“So, with respect to all of the things I have mentioned, I would say the experience was very, very stressful. I will not recommend it to anyone. It is insane what I went through. Singing sick and be able to pull it off was a mystery to me, but I thank God for making it possible. ”
Acoustics to hurdle
The Handel opera role, according to Espiritu, involves tough coloratura passages. To hurdle the part, he said he had to keep his voice loose and flexible.
He explained: “It makes it easy because the orchestration is not so thick, so I was able to sing it without worrying about balance between my voice and the orchestra. On the other hand, the ‘Magic Flute’ in Tel Aviv was quite challenging, because it was staged in a theater, which was acoustically challenging. I would approximate it to be about 2,500 seats perhaps, but the acoustics was very dry and you wouldn’t get any feedback. But they could hear you. So I had to be careful with over-singing and balancing with the orchestra. Being congested didn’t help because I had to abandon listening to the orchestra pit. I just relied on my eyes and trusted the conductor. I had to stick to my technique and hope to God that it would be enough. I just ignored the balance issue and sang it in a good placement in my voice and trusted the acoustics to do its job. It went well, surprisingly, but in my heart I knew that it could have gone better if I was not sick. That performance happened to be my company debut and it was exciting.”
Concept not well-received
Espiritu was born in Morong, Rizal. He was the first Filipino tenor to make it to La Scala di Milan in 2007 as Ferrando in Mozart’s “Cosi Fan Tutte.”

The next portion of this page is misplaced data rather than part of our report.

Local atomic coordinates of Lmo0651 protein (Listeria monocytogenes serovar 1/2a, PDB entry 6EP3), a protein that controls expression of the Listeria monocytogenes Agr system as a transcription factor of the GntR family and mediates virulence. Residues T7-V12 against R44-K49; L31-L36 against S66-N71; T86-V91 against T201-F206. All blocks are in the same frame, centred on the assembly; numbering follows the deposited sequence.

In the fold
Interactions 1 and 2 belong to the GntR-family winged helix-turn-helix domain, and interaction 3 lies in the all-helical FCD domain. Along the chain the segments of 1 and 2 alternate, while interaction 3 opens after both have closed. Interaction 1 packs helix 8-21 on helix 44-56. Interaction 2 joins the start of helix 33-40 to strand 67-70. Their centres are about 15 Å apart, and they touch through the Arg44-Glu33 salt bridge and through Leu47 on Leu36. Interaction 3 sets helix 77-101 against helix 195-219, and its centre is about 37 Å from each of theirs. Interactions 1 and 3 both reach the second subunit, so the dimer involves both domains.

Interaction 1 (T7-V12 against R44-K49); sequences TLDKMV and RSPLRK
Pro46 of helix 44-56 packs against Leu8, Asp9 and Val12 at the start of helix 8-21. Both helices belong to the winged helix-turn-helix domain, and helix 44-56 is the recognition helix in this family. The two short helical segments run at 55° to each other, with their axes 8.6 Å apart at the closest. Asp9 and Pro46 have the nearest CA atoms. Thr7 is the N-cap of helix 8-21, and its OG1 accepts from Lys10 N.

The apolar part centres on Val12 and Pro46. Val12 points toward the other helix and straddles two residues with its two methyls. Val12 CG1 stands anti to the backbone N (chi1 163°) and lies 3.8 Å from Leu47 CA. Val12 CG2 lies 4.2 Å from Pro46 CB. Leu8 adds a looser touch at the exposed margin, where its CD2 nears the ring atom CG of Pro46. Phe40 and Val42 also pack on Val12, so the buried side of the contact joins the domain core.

He summed up his impressions of the audiences and opera profile of Tel Aviv: “What is interesting about this community is that, unlike other companies in other cities, they really want to support their local artists. This is the only opera company in Israel, so all the shows are sold out. The audience is very well-informed because, before each show, one hour prior to curtain time, the opera director holds a preshow orientation so the concept is properly explained.
“I think I had a good reception. I was feeling a bit self-conscious because I was sick and was not sure if I sang to the fullest of my capabilities, but I got good reception. The critics wrote more about the concept of the production and they did not particularly like the concept. I think a lot of people have an acquired taste for what the operas should be like. They liked the singing part. So, no problem with us singers.”
The opera was conducted by Maestro David Stern, son of violin icon Isaac Stern, who also conducted Licad in a rarely heard Schumann orchestral piece also in St. Gallen.
Said the Filipino tenor of his conductor: “Maestro Stern has a deep understanding of the style of Mozart and he came up with different ideas to make it less typical musically. The tempi were just right and kept the ensembles together. He once said that tradition was only valid if you believed in it. There is no map to Mozart, so interpretation is key.
“How you interpret it has to be believed by the orchestra and singers alike. When everyone works in synergy, then that particular interpretation will work convincingly. Musically, it was great. But the concept was not well-received.”